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THE JOURNAL OF CARDIOVASCULAR SURGERY
A Journal on Cardiac, Vascular and Thoracic Surgery
Indexed/Abstracted in: BIOSIS Previews, Current Contents/Clinical Medicine, EMBASE, PubMed/MEDLINE, Science Citation Index Expanded (SciSearch), Scopus
Impact Factor 1,632
ORIGINAL ARTICLES CARDIAC SECTION
The Journal of Cardiovascular Surgery 2002 October;43(5):617-24
Long-term results of chronic hemodialysis patients with isolated coronary artery bypass grafting performed by the same surgeon. A comparative study
Fujii H., Otani H., Okada T., Oka T., Osako M., Imamura H.
Department of Thoracic and Cardiovascular Surgery, Kansai Medical University Fumizonocho, Moriguchi, Osaka, Japan
Background. The aim of this study was to examine the long-term results of isolated coronary artery bypass grafting (CABG) patients who required chronic hemodialysis.
Methods. From May 1990 to June 2000, 23 hemodialysis patients received isolated CABG performed by the same surgeon. Postoperative follow-up was completed with maximum duration of 122 months.
Results. Operative deaths (n=2) were due to acute circulatory failure related to hemodialysis. The most frequent cause of late deaths (n=10) was infection. Five (50%) patients died of sepsis, and 80% of sepsis was caused by leg infection associated with arteriosclerosis obliterans. There were 6 late cardiac events including 3 cardiac deaths. The actual survival rates 1, 3, 5 and 7 years after CABG were 68.6%, 42.5%, 35.4% and 35.4%, respectively. And the actual cardiac event free rates 1, 3, 5 and 7 years after CABG were 77.6%, 77.6%, 46.6% and 46.6%, respectively. Operative mortality (p=0.019), long-term survival (p<0.001) and cardiac event free rate (p=0.002) were significantly poorer in hemodialysis patients than in non-hemodialysis patients. However, the long-term survival rate of our hemodialysis patients receiving isolated CABG was almost similar to that in dialysis patients without CABG. The etiology of chronic renal failure did not significantly affect long-term results. Using internal thoracic artery graft significantly (p=0.02) decreased the late cardiac event in hemodialysis patients, although it did not improve late survival.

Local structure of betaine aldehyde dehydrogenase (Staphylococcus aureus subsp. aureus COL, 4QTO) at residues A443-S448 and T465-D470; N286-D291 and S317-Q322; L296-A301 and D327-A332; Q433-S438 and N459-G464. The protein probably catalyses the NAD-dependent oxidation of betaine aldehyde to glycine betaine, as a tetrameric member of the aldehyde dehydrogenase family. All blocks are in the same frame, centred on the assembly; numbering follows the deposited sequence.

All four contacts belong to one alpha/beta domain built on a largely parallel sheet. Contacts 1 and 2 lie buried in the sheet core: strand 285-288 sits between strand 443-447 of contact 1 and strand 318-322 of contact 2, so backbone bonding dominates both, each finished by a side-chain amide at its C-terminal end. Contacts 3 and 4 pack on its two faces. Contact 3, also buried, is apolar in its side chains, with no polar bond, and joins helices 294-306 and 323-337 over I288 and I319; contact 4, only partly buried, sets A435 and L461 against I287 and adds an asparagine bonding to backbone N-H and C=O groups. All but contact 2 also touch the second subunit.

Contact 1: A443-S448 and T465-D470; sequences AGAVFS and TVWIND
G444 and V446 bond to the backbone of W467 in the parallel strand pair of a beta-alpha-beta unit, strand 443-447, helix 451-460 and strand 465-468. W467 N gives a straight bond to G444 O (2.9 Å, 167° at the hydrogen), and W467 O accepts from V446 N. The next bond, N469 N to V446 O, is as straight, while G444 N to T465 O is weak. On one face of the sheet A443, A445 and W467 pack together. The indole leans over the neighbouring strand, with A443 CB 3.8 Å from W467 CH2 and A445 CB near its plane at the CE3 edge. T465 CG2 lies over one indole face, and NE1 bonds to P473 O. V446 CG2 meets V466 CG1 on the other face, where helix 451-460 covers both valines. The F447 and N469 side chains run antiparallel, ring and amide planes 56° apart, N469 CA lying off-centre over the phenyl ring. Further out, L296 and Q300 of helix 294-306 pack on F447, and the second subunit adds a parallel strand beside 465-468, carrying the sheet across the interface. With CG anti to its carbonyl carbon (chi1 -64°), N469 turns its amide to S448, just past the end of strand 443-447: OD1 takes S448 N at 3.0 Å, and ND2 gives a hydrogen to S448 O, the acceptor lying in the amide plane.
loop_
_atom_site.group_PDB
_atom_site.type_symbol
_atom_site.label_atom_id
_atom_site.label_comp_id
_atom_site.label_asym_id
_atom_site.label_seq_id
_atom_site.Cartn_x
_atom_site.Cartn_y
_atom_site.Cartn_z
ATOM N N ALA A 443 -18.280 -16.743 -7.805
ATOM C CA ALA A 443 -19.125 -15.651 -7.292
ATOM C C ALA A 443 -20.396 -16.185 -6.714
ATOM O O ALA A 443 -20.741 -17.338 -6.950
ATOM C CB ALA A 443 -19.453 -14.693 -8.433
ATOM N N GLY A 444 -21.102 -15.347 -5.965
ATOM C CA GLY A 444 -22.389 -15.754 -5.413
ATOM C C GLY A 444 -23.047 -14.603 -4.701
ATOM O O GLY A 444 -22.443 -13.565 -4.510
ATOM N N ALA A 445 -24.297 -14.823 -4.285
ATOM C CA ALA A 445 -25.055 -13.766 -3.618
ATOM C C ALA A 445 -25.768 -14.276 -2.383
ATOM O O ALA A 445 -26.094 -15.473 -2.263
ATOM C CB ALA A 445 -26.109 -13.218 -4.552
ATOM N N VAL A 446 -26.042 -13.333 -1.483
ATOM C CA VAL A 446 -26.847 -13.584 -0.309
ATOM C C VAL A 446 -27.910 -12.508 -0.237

Conclusions. Primary CABG followed by aggressive re-intervention have the benefit of preventing late cardiac death in hemodialysis patients. However, prevention of sepsis and treatment of arteriosclerosis obliterans are important for improving the late survival in hemodialysis patients receiving isolated CABG.